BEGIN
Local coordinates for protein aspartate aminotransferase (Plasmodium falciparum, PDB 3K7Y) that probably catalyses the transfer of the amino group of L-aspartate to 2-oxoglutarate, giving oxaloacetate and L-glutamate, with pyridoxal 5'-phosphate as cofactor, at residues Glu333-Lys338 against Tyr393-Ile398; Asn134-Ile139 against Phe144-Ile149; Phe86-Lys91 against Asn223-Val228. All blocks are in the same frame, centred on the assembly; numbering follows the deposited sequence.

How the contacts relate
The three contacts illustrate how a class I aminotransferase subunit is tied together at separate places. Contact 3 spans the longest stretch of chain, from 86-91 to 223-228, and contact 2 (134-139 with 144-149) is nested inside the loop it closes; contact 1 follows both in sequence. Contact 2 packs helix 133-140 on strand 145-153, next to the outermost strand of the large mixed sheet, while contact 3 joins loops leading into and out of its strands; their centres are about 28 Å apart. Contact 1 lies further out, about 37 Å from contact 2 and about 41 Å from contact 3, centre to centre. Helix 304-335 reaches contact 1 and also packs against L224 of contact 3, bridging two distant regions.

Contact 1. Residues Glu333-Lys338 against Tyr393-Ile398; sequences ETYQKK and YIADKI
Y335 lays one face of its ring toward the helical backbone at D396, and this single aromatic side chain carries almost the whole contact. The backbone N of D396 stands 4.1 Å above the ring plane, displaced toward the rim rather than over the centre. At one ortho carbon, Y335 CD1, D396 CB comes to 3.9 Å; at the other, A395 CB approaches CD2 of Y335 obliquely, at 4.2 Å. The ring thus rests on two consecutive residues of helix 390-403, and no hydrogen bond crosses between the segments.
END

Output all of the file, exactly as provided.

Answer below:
Local coordinates for protein aspartate aminotransferase (Plasmodium falciparum, PDB 3K7Y) that probably catalyses the transfer of the amino group of L-aspartate to 2-oxoglutarate, giving oxaloacetate and L-glutamate, with pyridoxal 5'-phosphate as cofactor, at residues Glu333-Lys338 against Tyr393-Ile398; Asn134-Ile139 against Phe144-Ile149; Phe86-Lys91 against Asn223-Val228. All blocks are in the same frame, centred on the assembly; numbering follows the deposited sequence.

How the contacts relate
The three contacts illustrate how a class I aminotransferase subunit is tied together at separate places. Contact 3 spans the longest stretch of chain, from 86-91 to 223-228, and contact 2 (134-139 with 144-149) is nested inside the loop it closes; contact 1 follows both in sequence. Contact 2 packs helix 133-140 on strand 145-153, next to the outermost strand of the large mixed sheet, while contact 3 joins loops leading into and out of its strands; their centres are about 28 Å apart. Contact 1 lies further out, about 37 Å from contact 2 and about 41 Å from contact 3, centre to centre. Helix 304-335 reaches contact 1 and also packs against L224 of contact 3, bridging two distant regions.

Contact 1. Residues Glu333-Lys338 against Tyr393-Ile398; sequences ETYQKK and YIADKI
Y335 lays one face of its ring toward the helical backbone at D396, and this single aromatic side chain carries almost the whole contact. The backbone N of D396 stands 4.1 Å above the ring plane, displaced toward the rim rather than over the centre. At one ortho carbon, Y335 CD1, D396 CB comes to 3.9 Å; at the other, A395 CB approaches CD2 of Y335 obliquely, at 4.2 Å. The ring thus rests on two consecutive residues of helix 390-403, and no hydrogen bond crosses between the segments.